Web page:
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Going to College as a Parent

6/18/2012 8:42 am

 
Student Loan Repayment, Online University

Say the word "student," and many people will think of kids. School kids on a playground; high school kids hanging out by their lockers; there’s even the common phrase "college kids" to talk about young adults at a university.

But at an online university built for busy working adults like WGU, the connection between "student" and "kids" is a different one.

Parent. Grandparent. Stay-at-home mom. Stay-at-home dad. Working mom. Working dad. Mother-to-be. Father-to-be.

There are lots of ways WGU students and kids go hand-in-hand—and going back to school with kids can be tough.

Luckily, you’re not alone—thousands of other WGU students have had (and are currently having) the experience of going to college as a parent, and they have some great advice, insights, tips, and tricks to share with you (and with each other on WGU’s Facebook page).

  • "Never let your studies get in the way of watching your children grow," Joe says. "That's why you go to school—to enjoy your fruits of giving the freedom to do so."
  • "I would say network, network, network!" Corinne advises. "I have twin 18-month-olds, and it is so hard to get a good chunk of time to write papers. See if someone can watch the kids a few hours one or two days a week so you can get out of your house to a place that is peaceful to study and write papers."
  • Veronica’s 6-month-old son wants to do everything Mom does—which can be cute, but it can also make studying hard. "I bought him a special notebook so when I write in mine he gets his out to do ‘homework.’ Otherwise he was coloring all over mine. On his iPad are a bunch of programs, so I tell him it’s study time and he goes to his letter/numbers/etc. and practices."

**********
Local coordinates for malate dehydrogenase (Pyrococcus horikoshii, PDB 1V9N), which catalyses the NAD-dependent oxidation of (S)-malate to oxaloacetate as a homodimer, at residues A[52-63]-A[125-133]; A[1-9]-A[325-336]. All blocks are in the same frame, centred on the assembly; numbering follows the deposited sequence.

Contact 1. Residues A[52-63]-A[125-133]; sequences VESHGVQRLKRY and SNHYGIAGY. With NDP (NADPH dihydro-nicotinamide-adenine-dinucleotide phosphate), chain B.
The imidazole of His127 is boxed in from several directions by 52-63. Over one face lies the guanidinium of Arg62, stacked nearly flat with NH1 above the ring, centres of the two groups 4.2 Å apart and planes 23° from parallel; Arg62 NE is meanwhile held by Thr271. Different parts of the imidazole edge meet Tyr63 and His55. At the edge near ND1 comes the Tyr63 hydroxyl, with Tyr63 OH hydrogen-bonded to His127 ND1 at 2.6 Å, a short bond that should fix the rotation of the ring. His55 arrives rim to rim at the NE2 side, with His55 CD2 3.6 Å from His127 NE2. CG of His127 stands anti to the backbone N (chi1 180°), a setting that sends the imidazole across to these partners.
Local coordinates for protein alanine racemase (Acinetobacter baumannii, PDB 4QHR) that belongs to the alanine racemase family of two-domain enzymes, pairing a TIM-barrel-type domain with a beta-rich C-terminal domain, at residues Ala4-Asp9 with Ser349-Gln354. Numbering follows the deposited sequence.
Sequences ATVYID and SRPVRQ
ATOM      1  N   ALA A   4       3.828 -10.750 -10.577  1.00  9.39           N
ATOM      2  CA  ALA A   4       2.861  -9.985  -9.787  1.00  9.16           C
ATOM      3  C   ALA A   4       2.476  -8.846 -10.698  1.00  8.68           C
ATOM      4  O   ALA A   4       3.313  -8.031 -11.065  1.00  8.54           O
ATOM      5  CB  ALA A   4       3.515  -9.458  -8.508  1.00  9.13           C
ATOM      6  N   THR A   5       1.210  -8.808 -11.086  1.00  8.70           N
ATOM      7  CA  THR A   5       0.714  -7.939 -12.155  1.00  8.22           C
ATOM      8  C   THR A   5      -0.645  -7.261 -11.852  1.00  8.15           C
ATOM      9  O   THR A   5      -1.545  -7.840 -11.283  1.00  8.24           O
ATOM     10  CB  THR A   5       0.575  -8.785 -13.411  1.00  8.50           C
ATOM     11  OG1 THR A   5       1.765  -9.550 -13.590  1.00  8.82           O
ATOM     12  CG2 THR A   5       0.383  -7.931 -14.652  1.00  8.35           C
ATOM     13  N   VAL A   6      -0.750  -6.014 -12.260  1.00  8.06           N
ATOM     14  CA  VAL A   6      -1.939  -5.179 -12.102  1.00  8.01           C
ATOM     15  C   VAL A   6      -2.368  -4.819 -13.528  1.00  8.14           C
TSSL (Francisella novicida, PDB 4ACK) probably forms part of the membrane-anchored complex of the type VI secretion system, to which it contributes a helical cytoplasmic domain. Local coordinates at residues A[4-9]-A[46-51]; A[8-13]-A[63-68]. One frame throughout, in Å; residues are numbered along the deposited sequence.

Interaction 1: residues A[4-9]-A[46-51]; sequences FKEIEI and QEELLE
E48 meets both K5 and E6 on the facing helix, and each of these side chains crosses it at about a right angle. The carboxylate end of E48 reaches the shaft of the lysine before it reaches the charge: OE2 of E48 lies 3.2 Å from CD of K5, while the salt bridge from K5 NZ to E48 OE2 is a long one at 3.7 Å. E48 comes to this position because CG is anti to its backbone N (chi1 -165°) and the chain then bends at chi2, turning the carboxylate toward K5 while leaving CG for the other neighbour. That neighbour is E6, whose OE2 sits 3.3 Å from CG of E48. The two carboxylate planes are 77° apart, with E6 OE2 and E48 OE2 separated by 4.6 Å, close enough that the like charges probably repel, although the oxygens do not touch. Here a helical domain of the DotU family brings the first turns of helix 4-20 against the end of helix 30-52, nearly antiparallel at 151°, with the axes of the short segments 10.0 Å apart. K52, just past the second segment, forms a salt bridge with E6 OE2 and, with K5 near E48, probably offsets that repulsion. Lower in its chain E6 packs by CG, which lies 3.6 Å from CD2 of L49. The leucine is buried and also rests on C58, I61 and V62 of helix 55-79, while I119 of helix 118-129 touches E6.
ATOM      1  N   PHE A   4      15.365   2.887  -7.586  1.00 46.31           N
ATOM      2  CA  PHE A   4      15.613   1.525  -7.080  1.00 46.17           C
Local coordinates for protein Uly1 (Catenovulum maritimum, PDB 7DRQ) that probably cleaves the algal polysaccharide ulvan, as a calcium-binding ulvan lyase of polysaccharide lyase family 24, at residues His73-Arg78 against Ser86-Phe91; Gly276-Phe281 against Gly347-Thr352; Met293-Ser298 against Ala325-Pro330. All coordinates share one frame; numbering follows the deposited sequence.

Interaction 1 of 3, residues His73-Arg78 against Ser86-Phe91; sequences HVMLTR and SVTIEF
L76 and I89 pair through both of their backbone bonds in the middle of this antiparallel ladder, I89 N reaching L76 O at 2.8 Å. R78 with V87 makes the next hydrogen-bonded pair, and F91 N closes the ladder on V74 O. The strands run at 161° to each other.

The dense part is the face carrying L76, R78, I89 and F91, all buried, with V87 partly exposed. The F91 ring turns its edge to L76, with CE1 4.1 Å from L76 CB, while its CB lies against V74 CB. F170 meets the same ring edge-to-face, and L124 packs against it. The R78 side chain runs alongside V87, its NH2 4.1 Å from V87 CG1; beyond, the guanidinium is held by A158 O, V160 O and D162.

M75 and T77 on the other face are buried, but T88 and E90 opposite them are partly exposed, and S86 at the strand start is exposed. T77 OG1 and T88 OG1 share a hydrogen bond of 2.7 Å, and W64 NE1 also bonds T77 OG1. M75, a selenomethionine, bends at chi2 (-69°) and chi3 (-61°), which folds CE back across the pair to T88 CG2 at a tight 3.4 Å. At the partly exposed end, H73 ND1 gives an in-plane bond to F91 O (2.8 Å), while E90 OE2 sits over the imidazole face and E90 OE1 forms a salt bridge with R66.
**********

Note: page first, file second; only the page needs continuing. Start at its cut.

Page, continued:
• Jennifer agrees: When Mom learns, the kids learn too. "Get them involved in their own educational experience. My 8-year-old is getting ready to take a test to skip his next grade level and my 4-year-old is getting ready to start school this fall. We spend the morning working on their ‘school work’ and then the afternoon doing something fun like water balloons so that in the evening I can do my school work. They understand why I work so hard on school, and since I’m studying to be a biology teacher there are so many things that I can take the kids to do that interest all of us."
  • For Christine, it’s all about time management. "My advice would be to be resourceful with your time. It can be quite impossible to set aside a few hours a day just for school, so you need to be creative. Take your computer to your kids’ activities. I've even brought mine to a doctor’s appointment—you would be surprised how much time you just sit and wait there. Carry paper with you at all times so you can write down your ideas. Record the need-to-know info for your next exam on a tape recorder, and listen to it while you drive. Use your work breaks to read or study. Find moments in the day where you are being a spectator, or waiting around, and make them WGU moments."
  • "I’m a stay-at-home mom, and since starting back to school, I’ve learned to utilize every second of nap time for working on schoolwork," Hannah says. "Then, when Daddy gets home, I hand over the reins and ‘lock’ myself in our bedroom and finish whatever I didn’t get done during nap time."
  • Kristin reminds us that going to school as a parent is a sacrifice—one you make for important reasons but one you must be willing to embrace. "You're already used to living off of little sleep with kids; get used to even less," she says. "I schedule my proctored assessments to be at least 1.5 hours after bedtime so that there’s a good chance they’re in a deep sleep and unlikely to wake up in the middle of the exam. So far it has worked well."
  • For Amy, helping with homework goes both ways. "Don’t be too proud to let your kids help you with homework! My daughter just took pre-AP math in 6th grade and has actually been able to help me out in QLT1! Also, remember to take time out for yourself! I am a single mom of three kids and sometimes I just need to chill myself to get recharged."
  • Amber thinks of study time as story time: "It doesn’t matter what you read to your kids as long as you read, so read your text books out loud. Who knows what they might learn?"

We’d love to hear your story of being a parent and student. We might even ask you to write a guest blog post! Tell us your experience in the comments below.

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